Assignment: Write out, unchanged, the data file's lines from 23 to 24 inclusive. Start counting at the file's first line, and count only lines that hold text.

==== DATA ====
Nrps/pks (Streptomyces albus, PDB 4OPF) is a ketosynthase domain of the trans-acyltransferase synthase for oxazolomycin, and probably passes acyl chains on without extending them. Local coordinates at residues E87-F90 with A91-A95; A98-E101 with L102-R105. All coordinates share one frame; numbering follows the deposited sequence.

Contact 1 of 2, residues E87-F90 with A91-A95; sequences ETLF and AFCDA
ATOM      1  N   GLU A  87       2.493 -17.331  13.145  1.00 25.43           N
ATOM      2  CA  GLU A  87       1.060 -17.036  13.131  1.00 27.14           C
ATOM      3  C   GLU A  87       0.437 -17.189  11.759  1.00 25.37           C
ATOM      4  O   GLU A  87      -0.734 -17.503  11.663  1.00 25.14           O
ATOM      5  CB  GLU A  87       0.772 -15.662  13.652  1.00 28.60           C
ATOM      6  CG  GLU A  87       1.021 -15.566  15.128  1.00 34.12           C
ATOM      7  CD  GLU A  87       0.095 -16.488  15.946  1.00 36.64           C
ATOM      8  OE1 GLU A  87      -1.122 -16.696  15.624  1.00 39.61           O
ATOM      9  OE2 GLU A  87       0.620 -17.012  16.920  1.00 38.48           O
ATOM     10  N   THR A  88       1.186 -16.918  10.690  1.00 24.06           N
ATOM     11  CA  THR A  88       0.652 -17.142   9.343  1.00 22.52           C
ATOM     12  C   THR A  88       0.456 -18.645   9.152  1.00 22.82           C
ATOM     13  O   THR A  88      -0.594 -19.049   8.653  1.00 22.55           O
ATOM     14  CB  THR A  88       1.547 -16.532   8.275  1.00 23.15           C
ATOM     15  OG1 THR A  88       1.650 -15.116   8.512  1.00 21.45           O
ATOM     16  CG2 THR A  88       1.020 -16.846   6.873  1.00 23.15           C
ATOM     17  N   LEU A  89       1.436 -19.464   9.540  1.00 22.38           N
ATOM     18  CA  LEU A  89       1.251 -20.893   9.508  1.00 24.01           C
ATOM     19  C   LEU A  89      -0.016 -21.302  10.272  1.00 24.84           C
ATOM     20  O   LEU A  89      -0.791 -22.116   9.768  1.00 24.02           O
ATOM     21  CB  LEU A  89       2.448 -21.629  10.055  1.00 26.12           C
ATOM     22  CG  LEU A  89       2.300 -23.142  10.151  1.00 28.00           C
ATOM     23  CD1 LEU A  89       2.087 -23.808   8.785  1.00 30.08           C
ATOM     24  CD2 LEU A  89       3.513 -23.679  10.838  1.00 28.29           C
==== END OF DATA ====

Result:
ATOM     21  CB  LEU A  89       2.448 -21.629  10.055  1.00 26.12           C
ATOM     22  CG  LEU A  89       2.300 -23.142  10.151  1.00 28.00           C